The drinks maker plans to use the proposed 16.7 per cent share in Monster to turn it into its “exclusive energy play” worldwide. Coke would transfer ownership of its global energy portfolio including brands Burn and Relentless to Monster, while Monster would shift over its non-energy business, which includes brands such as Hubert’s Lemonade and Hansen’s Juice.
These agreements would see Coke distribute Monster globally, which usually includes marketing and media responsibilities. In a statement Coke said it would “optimally align” with Monster’s brand marketing, production and distribution to grow the brand internationally.
The move unites the biggest soft drinks maker in the world with the largest energy drink brand in America.
Muhtar Kent, Coca-Cola chairman and chief executive, says the business is continually looking for “innovative approaches to partnerships” to ensure its dominance of the beverage category. It follows Coke taking a 10 per cent equity stake in Keurig Green Mountain earlier this year, a tie-up formed to create a home beverage machine to rival Sodastream.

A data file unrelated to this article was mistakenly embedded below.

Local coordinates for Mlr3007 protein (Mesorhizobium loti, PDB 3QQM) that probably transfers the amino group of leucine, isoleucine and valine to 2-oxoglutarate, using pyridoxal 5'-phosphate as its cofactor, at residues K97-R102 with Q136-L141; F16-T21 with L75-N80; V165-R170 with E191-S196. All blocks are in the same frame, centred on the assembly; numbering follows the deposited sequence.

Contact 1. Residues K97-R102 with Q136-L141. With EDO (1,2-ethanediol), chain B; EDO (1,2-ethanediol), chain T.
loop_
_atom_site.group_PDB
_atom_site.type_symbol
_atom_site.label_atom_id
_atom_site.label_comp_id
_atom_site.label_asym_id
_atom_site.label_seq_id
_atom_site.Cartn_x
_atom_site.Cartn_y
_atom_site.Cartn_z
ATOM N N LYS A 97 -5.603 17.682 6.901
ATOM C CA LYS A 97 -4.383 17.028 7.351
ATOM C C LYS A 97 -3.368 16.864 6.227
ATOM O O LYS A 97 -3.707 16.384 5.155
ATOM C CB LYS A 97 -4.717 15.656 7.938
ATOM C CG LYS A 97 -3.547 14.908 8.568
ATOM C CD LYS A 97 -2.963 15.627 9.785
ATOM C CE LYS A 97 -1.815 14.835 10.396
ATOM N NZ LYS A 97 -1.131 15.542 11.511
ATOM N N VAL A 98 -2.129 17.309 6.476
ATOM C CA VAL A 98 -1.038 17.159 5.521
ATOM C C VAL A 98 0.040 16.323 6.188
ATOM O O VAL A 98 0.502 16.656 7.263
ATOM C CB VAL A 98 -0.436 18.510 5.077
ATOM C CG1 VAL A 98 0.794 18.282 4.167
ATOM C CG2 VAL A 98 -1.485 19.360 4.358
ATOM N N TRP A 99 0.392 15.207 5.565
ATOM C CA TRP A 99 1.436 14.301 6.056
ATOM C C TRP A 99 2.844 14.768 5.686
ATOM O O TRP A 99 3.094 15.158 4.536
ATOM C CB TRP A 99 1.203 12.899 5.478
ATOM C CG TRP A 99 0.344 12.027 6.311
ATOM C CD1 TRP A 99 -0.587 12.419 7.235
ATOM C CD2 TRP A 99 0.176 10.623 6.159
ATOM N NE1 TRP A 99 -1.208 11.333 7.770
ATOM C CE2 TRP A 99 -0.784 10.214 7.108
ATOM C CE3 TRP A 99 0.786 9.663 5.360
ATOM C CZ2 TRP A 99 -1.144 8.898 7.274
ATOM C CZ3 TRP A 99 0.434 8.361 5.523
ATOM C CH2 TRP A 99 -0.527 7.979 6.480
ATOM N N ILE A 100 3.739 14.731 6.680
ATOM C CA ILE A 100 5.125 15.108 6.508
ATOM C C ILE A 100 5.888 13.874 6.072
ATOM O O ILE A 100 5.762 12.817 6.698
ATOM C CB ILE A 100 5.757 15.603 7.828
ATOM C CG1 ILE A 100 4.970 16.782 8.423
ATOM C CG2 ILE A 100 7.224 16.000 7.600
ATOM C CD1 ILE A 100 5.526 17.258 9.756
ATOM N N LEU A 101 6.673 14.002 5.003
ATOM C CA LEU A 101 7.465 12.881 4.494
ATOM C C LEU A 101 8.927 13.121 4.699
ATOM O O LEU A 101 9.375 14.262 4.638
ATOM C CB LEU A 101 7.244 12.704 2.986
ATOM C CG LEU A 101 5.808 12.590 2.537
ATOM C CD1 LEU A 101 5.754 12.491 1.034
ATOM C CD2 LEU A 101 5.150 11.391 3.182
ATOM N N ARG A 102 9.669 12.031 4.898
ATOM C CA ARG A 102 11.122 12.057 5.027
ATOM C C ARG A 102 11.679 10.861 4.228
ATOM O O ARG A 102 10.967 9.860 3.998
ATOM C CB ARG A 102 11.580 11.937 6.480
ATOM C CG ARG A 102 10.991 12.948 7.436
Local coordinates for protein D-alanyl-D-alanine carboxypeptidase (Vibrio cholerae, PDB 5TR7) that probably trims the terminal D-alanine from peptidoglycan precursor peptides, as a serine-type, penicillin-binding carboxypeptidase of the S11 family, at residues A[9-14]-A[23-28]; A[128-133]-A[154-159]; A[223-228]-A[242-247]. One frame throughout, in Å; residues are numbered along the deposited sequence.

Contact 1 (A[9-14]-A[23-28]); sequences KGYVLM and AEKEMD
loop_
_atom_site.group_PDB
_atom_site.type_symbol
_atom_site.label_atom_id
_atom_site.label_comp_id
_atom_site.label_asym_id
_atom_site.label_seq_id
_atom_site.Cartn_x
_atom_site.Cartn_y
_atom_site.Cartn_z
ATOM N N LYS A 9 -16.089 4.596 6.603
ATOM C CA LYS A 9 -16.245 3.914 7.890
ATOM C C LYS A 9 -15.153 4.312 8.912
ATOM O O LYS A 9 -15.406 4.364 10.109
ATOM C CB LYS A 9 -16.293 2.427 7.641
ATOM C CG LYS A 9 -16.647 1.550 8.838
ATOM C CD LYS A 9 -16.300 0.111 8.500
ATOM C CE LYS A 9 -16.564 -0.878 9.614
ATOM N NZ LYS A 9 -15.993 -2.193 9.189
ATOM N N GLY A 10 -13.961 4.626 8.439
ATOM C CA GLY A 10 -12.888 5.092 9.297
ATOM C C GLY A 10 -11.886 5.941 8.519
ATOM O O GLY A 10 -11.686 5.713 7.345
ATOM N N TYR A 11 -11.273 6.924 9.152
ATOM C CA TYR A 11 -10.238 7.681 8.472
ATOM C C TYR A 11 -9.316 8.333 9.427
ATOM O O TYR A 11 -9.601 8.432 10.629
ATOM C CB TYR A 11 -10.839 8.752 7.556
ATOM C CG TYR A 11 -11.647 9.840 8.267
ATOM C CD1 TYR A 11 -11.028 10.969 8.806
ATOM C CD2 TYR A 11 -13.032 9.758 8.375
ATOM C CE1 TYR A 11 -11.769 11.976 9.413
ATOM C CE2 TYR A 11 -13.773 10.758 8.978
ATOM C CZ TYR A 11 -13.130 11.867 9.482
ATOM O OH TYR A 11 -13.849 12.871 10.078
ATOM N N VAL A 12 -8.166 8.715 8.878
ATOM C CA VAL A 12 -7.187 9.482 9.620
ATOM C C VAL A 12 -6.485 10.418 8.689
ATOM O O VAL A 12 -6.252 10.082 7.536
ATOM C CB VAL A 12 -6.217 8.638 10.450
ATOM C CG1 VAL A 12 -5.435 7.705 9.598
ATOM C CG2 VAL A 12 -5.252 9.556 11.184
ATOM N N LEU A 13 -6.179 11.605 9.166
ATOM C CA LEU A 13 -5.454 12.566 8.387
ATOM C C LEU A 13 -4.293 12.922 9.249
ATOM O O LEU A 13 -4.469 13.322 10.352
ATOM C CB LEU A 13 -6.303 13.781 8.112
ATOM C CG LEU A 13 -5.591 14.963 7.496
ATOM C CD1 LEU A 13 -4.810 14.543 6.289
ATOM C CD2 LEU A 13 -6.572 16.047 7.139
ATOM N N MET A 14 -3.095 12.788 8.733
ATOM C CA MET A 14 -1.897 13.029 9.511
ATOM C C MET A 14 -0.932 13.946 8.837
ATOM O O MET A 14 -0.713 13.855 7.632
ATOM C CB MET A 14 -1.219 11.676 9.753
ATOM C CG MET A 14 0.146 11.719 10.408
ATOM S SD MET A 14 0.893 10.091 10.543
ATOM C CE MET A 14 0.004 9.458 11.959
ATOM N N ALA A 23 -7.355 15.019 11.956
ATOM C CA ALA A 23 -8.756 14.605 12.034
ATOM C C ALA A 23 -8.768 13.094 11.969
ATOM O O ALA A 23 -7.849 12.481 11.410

Coke is looking for new ways to grow sales, which fell for the third year straight in 2013, forcing it to revise its forecast for 2014. Most recently, revenue slipped 1 per cent in its latest quarter despite increased marketing around the World Cup and its global Share a Coke campaign.
Kent adds: “Our equity investment in Monster is a capital efficient way to bolster our participation in the fast-growing and attractive global energy drinks category.
“This long-term partnership aligns us with a leading energy player globally, brings financial benefit to our company and our bottling partners, and supports broader commercial strategies with our customers to bring total beverage growth opportunities that will also benefit our core business.”
Monster stipulates that Coke can increase its stake to 25 per cent through shares purchased on the open market or through negotiations with the company. However, Coke is prohibited from growing its stake beyond 25 per cent for four years without Monster’s approval. It bears similarities to Coke’s eventual takeover of Innocent Drinks in 2013, which began in 2009 when it acquired an 18 per cent stake.